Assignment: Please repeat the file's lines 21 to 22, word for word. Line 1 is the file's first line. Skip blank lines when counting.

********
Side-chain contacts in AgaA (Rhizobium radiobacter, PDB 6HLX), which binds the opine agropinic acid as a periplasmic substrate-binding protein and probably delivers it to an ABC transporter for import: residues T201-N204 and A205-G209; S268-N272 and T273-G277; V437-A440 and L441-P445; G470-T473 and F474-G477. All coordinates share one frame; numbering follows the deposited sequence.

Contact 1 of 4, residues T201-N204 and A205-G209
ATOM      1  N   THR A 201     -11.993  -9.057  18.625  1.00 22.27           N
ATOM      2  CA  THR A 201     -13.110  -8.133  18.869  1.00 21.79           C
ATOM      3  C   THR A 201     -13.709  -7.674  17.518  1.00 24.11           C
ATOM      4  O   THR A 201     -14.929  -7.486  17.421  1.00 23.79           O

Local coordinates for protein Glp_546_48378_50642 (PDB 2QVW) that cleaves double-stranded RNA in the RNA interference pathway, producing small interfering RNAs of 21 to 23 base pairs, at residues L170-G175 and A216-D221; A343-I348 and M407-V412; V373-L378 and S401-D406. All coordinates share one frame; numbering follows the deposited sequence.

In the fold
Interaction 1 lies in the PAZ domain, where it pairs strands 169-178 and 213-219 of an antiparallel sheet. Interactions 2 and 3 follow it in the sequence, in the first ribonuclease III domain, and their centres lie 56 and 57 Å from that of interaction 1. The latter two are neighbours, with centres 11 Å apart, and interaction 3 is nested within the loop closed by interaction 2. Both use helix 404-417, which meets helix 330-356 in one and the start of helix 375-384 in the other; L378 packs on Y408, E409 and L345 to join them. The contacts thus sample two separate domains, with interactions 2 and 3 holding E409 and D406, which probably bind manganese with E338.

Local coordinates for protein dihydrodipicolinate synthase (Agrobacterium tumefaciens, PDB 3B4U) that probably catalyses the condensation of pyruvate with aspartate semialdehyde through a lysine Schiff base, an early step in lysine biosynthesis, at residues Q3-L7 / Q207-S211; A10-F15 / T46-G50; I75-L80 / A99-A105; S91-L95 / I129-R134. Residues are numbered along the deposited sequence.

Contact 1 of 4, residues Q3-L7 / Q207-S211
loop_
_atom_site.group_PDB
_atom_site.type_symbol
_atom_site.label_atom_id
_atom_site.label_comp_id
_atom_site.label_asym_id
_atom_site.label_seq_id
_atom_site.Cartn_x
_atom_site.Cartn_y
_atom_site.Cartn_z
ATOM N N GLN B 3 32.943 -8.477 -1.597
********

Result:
_atom_site.Cartn_z
ATOM N N GLN B 3 32.943 -8.477 -1.597